Lorena Borjas, a Mexican-American immigrant who advocated for transgender rights in New York City, died March 30 from COVID-19, New York State Assemblywoman Catalina Cruz confirmed. She was 60 years old.
Borjas was a pioneer in advocacy for many minority groups, often referred to as the mother of the transgender Latinx community.
“We lost a champion, a hero, someone who fought like hell for her community,” transgender activist Janet Mock wrote in a tweet. “Rest in power Lorena Borjas.”
According to Queens Public Television, Borjas moved to the United States at the age of 21. She worked as an educator at community health centers, advocated for transgender and immigrant communities and ran programs testing transgender sex workers for HIV. She also provided safe syringe exchanges for transgender women taking hormone injections and found safe housing for women escaping sex trafficking. At the time of her death, her financial support resource for transgender women in need, the Lorena Borjas Community Fund (LBCF), was also raising money for transgender individuals who are affected by COVID-19.
Many older #LGBTQ+ individuals are at particular risk for the virus, due to age, health disparities and social isolation, the Human Rights Campaign Foundation and Advocates and Services for LGBT Elders (SAGE) report. In addition to the LBCF, SAGE has produced a list of resources to support older LGBTQ+ people during this challenging time.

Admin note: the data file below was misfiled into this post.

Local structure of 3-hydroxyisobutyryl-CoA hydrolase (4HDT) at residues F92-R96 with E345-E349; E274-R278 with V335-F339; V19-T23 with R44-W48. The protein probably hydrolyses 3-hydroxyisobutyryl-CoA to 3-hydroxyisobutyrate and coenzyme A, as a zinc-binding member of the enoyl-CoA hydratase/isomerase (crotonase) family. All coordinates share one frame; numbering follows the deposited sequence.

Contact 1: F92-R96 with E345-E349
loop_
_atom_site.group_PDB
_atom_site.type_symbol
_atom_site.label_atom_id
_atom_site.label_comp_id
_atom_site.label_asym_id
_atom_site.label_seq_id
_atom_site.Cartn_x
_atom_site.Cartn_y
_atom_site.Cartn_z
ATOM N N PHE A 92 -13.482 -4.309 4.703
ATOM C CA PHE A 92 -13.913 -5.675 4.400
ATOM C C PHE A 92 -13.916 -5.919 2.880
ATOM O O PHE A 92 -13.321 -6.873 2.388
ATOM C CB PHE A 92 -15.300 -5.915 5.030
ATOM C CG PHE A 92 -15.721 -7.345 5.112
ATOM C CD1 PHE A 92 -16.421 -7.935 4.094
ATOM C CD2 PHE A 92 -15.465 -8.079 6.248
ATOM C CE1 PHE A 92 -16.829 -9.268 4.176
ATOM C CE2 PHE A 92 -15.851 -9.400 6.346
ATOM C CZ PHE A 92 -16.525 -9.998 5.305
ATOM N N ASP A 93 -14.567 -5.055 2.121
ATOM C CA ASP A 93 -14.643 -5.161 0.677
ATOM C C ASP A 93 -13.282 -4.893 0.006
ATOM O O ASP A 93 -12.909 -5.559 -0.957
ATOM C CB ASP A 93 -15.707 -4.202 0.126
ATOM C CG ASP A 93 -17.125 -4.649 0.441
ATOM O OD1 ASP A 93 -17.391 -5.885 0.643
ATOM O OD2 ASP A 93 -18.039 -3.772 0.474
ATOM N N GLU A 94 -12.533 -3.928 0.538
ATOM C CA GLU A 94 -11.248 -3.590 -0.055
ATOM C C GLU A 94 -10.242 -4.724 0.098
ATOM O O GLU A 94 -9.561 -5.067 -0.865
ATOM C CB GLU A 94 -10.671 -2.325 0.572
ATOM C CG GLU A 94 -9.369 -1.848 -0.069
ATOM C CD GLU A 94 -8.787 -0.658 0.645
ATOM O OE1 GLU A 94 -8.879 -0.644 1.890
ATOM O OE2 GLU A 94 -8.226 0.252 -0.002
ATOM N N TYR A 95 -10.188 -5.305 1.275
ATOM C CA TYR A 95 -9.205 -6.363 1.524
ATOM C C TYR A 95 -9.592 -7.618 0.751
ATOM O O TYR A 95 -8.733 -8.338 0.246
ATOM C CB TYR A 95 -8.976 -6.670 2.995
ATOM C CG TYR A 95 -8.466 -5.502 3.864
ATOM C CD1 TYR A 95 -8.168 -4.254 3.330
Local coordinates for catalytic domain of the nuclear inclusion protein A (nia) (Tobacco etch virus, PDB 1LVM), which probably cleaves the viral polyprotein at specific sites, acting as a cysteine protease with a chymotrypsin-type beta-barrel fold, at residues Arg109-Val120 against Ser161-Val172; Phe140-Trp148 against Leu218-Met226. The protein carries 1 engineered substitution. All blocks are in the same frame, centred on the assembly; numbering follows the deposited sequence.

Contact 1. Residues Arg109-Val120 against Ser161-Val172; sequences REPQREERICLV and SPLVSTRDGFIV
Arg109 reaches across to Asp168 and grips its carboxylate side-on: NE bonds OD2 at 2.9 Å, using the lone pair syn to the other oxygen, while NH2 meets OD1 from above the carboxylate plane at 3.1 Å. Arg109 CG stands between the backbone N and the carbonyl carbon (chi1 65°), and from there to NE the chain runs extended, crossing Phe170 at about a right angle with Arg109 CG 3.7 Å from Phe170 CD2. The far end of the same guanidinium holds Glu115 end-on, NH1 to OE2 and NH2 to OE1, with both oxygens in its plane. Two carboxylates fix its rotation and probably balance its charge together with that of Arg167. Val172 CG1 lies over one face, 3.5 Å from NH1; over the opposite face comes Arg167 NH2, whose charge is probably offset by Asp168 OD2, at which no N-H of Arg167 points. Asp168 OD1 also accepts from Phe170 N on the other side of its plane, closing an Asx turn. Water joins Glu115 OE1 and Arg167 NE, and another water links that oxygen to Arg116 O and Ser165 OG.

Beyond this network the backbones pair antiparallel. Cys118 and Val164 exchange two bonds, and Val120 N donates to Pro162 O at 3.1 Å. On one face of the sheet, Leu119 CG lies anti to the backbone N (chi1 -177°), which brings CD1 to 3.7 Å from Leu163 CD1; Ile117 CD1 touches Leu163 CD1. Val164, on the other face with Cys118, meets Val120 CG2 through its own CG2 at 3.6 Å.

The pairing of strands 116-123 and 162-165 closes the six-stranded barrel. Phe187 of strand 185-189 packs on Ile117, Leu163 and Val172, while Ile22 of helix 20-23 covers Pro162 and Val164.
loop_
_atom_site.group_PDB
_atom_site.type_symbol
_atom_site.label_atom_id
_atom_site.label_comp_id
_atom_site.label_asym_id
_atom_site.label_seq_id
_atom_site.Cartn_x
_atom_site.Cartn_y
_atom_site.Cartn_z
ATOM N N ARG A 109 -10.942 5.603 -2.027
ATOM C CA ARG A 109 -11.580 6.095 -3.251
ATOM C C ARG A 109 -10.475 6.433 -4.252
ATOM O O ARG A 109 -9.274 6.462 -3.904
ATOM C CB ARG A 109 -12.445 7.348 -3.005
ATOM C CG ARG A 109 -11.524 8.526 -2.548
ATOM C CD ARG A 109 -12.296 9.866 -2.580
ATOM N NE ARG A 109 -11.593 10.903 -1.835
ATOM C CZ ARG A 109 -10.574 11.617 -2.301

Meanwhile, transgender people who were impacted by Borjas and her work have been paying tribute to the greatly-admired activist.
Chase Strangio, the deputy director for Transgender Justice at the American Civil Liberties Union, worked closely with Borjas.
“She was relentless and brilliant,” he told Vice. “I learned more about the law and systems of legal injustice from her than from anyone or any institution.”
New York City Councilman Francisco Moya of the 21st Congressional District plans to rename a street in his district after Borjas “in honor of her leadership and activism,” he wrote in a Tweet.
To learn more about Borjas’ life and work, check out this Emmy-nominated video profile from 2019.